The New York Times,
May 30, 2006Link
About 5,000 years ago, cattle herders discovered how to make yogurt. Scientists are now discovering that they also mounted an unplanned experiment in evolution.
Certain species of bacteria are responsible for turning milk into yogurt. As the microbes feed on sugar in the milk, they produce acidic wastes that cause the milk to clot. They also make the yogurt uninhabitable for other bacteria, preventing it from spoiling. And by breaking down some milk proteins into smaller pieces, they give yogurt its distinctive flavor.
Americans bought 2.7 billion pounds of yogurt in 2004. To better understand the bacteria that drive that business, scientists have begun sequencing their genomes. A team of French scientists published the genome of a common inhabitant of yogurt, Lactobacillus bulgaricus. Their research appears in the current Proceedings of the National Academy of Sciences.
The study reveals a microbe in the midst of adapting to a new environment. ''We think it may have originally been bacteria that lived on plants,'' said Maarten van de Guchte of France's National Institute for Agricultural Research, the lead author of the study. Its genome contains a number of genes for breaking down plant sugars.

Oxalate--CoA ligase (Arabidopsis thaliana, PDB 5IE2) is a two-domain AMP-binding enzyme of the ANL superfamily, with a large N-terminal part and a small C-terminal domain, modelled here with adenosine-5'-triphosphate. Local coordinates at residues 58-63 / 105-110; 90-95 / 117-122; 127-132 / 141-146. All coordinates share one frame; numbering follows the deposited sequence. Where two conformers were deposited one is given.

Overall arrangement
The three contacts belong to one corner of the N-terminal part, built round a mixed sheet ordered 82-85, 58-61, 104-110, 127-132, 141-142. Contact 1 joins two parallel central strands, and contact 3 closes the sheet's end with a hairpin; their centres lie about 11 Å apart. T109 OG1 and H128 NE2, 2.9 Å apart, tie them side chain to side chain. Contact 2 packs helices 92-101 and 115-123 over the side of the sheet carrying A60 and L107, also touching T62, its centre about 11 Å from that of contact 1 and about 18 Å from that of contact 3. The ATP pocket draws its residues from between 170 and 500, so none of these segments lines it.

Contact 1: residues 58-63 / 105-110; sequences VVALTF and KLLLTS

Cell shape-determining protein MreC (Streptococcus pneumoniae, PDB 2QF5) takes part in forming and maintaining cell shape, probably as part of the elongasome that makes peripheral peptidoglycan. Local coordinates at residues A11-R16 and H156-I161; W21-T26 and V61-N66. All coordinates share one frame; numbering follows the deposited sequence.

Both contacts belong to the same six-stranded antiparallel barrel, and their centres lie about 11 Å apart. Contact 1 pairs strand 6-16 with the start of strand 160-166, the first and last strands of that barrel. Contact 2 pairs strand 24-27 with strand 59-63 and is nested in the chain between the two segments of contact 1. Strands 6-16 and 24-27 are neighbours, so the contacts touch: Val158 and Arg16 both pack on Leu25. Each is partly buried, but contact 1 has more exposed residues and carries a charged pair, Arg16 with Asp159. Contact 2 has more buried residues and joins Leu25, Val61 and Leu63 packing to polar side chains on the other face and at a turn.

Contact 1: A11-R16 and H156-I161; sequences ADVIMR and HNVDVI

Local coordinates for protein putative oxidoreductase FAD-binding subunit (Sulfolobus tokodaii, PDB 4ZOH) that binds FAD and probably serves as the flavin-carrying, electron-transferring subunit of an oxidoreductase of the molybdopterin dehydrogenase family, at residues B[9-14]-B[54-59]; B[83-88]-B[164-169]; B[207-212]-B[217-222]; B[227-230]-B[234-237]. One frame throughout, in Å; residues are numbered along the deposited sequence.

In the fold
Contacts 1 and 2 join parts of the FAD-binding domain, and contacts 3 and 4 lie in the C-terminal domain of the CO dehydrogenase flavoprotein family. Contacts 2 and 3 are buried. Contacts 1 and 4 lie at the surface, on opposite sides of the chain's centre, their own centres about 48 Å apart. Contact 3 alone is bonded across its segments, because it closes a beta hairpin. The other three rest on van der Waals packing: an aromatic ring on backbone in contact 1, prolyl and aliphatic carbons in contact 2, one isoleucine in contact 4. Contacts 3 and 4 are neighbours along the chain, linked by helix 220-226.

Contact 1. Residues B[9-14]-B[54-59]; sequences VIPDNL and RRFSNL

Most of those genes appear to be broken, however. Mutations to the genes prevent the bacteria from reading their codes and making the corresponding proteins. Lactobacillus bulgaricus has 270 such broken genes, known as pseudogenes, in its genome. ''It was surprising to find that many,'' Dr. van de Guchte said. The microbe's genome has only 1,562 working genes. It also shows signs of having lost many other genes altogether.
This transformation may have begun when an ancestor of Lactobacillus bulgaricus fell into someone's fresh milk. ''Maybe somebody was curious and tasted it and thought it was O.K.,'' said Dr. van de Guchte. ''And then he noticed that he could keep the milk longer because it wasn't spoiling.''
The bacteria in the yogurt gradually adapted to this new home. Milk is rich in the sugar lactose, but lacks other sugars. As a result, mutations that destroyed the ability of Lactobacillus bulgaricus to digest plant sugars did no harm to its reproductive success.
It also lost the ability to make many of the building blocks of proteins, known as amino acids. Instead, it split milk proteins and absorbed the amino acids.
Lactobacillus bulgaricus not only lost genes, but it gained others. A large section of its genome appears to have been acquired from a different species of bacteria. Dr. van de Guchte said that more research was necessary to determine what these new genes did for the bacteria.
Howard Ochman, a professor at the University of Arizona who was not involved in the study, observed that bacteria that have adapted to living inside host cells also show the same trend. These include pathogens that cause diseases like dysentery, as well as beneficial bacteria that supply insects with amino acids.
''This fits in the common scheme of things,'' he said. ''The bacteria are getting accustomed to us, and they're getting rid of things they don't need.''
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